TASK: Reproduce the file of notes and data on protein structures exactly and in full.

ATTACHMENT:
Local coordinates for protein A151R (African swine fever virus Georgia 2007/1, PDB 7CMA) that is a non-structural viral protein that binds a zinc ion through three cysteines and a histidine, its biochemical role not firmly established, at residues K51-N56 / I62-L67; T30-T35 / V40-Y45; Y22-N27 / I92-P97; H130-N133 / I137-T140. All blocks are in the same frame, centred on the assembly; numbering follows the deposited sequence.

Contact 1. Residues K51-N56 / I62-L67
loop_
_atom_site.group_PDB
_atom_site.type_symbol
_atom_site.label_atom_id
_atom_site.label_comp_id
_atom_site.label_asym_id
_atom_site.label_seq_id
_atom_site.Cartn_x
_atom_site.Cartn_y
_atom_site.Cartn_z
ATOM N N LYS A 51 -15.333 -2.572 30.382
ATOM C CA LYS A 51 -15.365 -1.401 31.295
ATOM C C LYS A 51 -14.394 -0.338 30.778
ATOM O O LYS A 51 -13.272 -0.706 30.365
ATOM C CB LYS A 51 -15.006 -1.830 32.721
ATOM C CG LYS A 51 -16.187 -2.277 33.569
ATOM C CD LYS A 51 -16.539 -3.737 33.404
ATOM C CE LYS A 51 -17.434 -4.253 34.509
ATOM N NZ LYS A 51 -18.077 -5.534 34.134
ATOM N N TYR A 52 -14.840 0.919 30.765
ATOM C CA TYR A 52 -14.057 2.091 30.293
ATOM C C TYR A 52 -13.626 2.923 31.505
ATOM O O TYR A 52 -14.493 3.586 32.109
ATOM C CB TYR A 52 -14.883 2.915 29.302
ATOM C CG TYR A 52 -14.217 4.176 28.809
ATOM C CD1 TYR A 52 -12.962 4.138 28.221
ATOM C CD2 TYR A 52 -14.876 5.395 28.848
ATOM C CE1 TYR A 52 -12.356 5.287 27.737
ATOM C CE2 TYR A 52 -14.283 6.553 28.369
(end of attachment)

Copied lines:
Local coordinates for protein A151R (African swine fever virus Georgia 2007/1, PDB 7CMA) that is a non-structural viral protein that binds a zinc ion through three cysteines and a histidine, its biochemical role not firmly established, at residues K51-N56 / I62-L67; T30-T35 / V40-Y45; Y22-N27 / I92-P97; H130-N133 / I137-T140. All blocks are in the same frame, centred on the assembly; numbering follows the deposited sequence.

Contact 1. Residues K51-N56 / I62-L67
loop_
_atom_site.group_PDB
_atom_site.type_symbol
_atom_site.label_atom_id
_atom_site.label_comp_id
_atom_site.label_asym_id
_atom_site.label_seq_id
_atom_site.Cartn_x
_atom_site.Cartn_y
_atom_site.Cartn_z
ATOM N N LYS A 51 -15.333 -2.572 30.382
ATOM C CA LYS A 51 -15.365 -1.401 31.295
ATOM C C LYS A 51 -14.394 -0.338 30.778
ATOM O O LYS A 51 -13.272 -0.706 30.365
ATOM C CB LYS A 51 -15.006 -1.830 32.721
ATOM C CG LYS A 51 -16.187 -2.277 33.569
ATOM C CD LYS A 51 -16.539 -3.737 33.404
ATOM C CE LYS A 51 -17.434 -4.253 34.509
ATOM N NZ LYS A 51 -18.077 -5.534 34.134
ATOM N N TYR A 52 -14.840 0.919 30.765
ATOM C CA TYR A 52 -14.057 2.091 30.293
ATOM C C TYR A 52 -13.626 2.923 31.505
ATOM O O TYR A 52 -14.493 3.586 32.109
ATOM C CB TYR A 52 -14.883 2.915 29.302
ATOM C CG TYR A 52 -14.217 4.176 28.809
ATOM C CD1 TYR A 52 -12.962 4.138 28.221
ATOM C CD2 TYR A 52 -14.876 5.395 28.848
ATOM C CE1 TYR A 52 -12.356 5.287 27.737
ATOM C CE2 TYR A 52 -14.283 6.553 28.369